saw the carabineer barricading the whole street, he endeavoured to take him by surprise and to pass between his legs. But he failed signally.
The carabineer without disturbing himself in the least caught him cleverly by the nose—it was an immense nose of ridiculous proportions that seemed made on purpose to be laid hold of by carabineers—and consigned him to Geppetto. Wishing to punish him, Geppetto intended to pull his ears at once. But imagine his feelings when he could not succeed in finding them. And do you know the reason? It was that, in his hurry to model him, he had forgotten to make them.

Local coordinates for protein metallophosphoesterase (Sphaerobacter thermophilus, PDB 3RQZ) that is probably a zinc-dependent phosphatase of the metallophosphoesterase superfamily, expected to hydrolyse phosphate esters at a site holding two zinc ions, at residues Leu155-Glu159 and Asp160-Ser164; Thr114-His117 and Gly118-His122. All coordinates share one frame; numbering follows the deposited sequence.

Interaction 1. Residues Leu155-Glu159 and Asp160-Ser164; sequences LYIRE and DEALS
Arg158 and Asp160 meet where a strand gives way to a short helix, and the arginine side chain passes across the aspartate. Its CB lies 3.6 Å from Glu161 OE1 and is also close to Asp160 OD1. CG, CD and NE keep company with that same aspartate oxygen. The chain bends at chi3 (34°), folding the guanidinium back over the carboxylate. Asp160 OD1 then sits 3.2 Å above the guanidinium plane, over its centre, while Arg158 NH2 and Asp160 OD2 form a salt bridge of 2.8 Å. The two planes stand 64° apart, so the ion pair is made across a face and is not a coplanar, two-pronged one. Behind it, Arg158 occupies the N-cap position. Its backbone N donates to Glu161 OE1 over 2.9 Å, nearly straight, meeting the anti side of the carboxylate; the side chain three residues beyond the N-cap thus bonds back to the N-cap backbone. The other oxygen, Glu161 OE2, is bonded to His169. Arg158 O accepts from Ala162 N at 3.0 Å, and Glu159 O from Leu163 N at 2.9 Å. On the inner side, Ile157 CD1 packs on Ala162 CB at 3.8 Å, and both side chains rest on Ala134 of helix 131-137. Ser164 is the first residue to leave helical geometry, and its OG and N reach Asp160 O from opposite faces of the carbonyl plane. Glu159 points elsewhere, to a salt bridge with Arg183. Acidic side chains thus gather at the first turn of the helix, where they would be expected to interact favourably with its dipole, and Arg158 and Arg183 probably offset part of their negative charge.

He then took him by the collar, and as he was leading him away he said to him, shaking his head threateningly:
'We will go home at once, and as soon as we arrive we will regulate our accounts, never doubt it.'
At this announcement Pinocchio threw himself on the ground and would not take another step. In the meanwhile a crowd of idlers and inquisitive people began to assemble and to make a ring round them.
Some of them said one thing, some another.
'Poor puppet!' said several, 'he is right not to wish to return home! Who knows how Geppetto, that bad old man, will beat him! . . .'